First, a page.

But not in 2016, when voters wearied of sermons about their ethical shortcomings delivered by liberal and conservative grandees who were not subject to the consequences of their own ideologies — whether on trade, globalization, illegal immigration, health care, the budget, or foreign policy. Many voters saw Hillary, accurately, as the epitome of self-interested professional politics, leading always to personal enrichment. Trump’s supposed vulgarity and crudity only enhanced his image as a reckless (but nonetheless defiant) Samson determined to pull down the supporting pillars of the rotten Washington temple — even if the wreckage fell on himself, he’d ensure rubble on everyone else as well. Hillary was the EU; Trump was Brexit.
4. Super Bowl III: The Colts Upset the Jets
Fourth, arrogance, ignorance, and sloth are a fatal trifecta—sort of like the conditions that led the Baltimore Colts to be disastrously upset by the New York Jets in Super Bowl III. The Colts’ tried and true and careful Johnny Unitas proved no match for erratic and flamboyant Joe Namath.
Haughtiness, insularity, and laziness characterized the conduct of the Clinton campaign. Even a novice outsider could see that Obama’s successful electoral matrix — record minority turnout and bloc voting, coupled with the drop-off in turnout by a disengaged white working middle class (tired both of left-wing identity politics and Republican bluestocking elitism) — was not going to be transferrable to an off-putting 69-year-old, white multimillionaire.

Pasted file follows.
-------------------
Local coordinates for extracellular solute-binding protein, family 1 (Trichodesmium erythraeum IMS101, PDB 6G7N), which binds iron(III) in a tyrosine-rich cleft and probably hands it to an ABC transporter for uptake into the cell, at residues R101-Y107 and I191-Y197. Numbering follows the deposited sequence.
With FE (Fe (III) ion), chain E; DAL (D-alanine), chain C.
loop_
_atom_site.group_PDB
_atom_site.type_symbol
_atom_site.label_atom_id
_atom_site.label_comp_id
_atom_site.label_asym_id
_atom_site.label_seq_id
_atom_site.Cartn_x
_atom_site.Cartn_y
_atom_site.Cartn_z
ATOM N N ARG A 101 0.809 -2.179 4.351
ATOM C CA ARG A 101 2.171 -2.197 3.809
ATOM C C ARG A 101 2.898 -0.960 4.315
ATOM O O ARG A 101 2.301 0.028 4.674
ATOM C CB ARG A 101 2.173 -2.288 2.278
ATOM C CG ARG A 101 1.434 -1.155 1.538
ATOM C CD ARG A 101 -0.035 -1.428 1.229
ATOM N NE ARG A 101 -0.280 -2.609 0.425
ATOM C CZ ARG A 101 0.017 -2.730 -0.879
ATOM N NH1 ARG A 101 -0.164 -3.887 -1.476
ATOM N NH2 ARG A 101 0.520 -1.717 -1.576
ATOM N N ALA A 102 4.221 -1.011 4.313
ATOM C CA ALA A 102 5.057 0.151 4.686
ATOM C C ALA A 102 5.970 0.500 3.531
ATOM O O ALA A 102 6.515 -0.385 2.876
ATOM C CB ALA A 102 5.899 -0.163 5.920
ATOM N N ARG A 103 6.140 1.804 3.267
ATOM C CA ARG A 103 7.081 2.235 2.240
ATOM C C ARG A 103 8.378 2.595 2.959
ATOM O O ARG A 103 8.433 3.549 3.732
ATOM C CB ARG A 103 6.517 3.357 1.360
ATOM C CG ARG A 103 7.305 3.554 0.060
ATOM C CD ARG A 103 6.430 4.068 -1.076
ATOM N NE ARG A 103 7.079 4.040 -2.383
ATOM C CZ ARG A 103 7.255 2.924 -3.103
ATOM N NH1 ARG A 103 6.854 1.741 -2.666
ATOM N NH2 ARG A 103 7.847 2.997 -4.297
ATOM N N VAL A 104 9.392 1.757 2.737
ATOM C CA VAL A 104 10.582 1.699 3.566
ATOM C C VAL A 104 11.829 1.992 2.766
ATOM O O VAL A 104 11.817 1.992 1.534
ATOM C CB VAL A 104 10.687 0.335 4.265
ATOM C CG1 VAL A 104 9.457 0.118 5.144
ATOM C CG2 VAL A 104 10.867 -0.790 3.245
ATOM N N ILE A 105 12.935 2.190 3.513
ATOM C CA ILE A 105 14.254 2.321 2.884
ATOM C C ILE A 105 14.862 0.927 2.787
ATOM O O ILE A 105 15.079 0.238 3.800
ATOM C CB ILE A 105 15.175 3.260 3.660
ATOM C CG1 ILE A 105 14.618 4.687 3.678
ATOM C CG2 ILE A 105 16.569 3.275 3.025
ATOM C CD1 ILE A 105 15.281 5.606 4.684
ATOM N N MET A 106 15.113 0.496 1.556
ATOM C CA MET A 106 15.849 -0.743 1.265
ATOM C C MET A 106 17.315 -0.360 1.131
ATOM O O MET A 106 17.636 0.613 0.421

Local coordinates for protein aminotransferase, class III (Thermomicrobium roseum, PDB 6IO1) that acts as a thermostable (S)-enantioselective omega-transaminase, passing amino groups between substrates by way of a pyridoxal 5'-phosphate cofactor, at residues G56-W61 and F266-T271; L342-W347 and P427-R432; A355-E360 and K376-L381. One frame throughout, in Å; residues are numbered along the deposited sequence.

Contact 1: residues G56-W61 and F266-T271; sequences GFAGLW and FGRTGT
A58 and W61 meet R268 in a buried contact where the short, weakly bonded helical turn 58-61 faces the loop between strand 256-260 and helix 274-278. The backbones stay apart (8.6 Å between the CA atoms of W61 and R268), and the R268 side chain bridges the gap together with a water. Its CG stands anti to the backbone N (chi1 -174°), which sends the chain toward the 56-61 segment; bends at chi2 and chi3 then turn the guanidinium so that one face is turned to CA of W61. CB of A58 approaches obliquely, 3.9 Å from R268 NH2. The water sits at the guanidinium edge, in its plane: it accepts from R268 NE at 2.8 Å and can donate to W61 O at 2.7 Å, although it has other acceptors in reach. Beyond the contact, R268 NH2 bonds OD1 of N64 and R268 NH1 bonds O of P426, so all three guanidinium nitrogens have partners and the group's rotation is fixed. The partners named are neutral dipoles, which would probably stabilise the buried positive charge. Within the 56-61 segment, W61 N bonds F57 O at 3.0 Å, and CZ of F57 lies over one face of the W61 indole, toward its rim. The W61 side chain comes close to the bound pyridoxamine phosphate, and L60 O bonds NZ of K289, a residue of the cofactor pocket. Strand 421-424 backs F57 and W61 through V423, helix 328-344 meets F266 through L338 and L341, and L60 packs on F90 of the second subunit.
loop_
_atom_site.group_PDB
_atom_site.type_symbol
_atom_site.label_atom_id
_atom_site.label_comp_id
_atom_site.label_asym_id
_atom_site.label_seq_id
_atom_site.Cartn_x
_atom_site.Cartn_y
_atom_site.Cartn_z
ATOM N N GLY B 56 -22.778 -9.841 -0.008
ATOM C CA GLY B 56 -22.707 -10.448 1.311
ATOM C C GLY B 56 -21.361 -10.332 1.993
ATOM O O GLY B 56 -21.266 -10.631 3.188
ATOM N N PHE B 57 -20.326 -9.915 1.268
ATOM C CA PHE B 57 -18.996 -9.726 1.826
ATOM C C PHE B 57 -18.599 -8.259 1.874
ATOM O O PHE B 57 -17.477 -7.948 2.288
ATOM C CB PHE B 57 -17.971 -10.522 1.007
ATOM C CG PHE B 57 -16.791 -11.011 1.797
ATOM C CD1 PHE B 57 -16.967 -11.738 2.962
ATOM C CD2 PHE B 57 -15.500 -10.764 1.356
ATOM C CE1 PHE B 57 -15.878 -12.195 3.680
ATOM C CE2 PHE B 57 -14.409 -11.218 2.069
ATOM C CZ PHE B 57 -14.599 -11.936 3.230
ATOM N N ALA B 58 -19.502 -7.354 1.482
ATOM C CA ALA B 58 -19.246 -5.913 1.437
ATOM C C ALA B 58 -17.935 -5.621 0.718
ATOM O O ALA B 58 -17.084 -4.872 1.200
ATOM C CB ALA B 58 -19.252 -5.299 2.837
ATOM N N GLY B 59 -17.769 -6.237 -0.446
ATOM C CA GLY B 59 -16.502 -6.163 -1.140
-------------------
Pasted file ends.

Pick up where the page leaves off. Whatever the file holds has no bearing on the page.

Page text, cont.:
Not only did Hillary Clinton lack Obama’s youthful vigor and mellifluousness; she also seemed at times geriatric, snarky, and screechy. The result was that she did not win the minority vote at the levels she needed. Further, she galvanized the supposedly ossified and irrelevant white working classes to finally come out and vote, in their own bloc fashion, against her. Obama had guaranteed her his downside but never delivered his upside.
Clinton’s only chance to make up for missing identity-politics voters by appealing to the working classes of the Midwest was to replay her 2008 Annie Oakley Democratic-primary role — by drinking boilermakers in Milwaukee, or bowling in Scranton, or reminiscing about shooting guns as young gal. But eight years ago, the Democratic party was still aw-shucks Bill Clinton’s. In 2016, it was captive to the identity-politics polarization so effectively deployed, in community-organizer style, by Barack Obama.
So instead Clinton doubled down on the tired theme that Rust Belt losers needed to shape up and get with the globalized progressive project and a demography-is-destiny new America. Obama had deprecated Pennsylvanians as has-beens clinging to their Bibles and guns; Hillary updated them, adding “half of Trump’s supporters” as irredeemables and deplorables. Miners were toxic losers who needed to learn how to build solar panels rather than mine coal. In contrast, Trump called them “our miners.”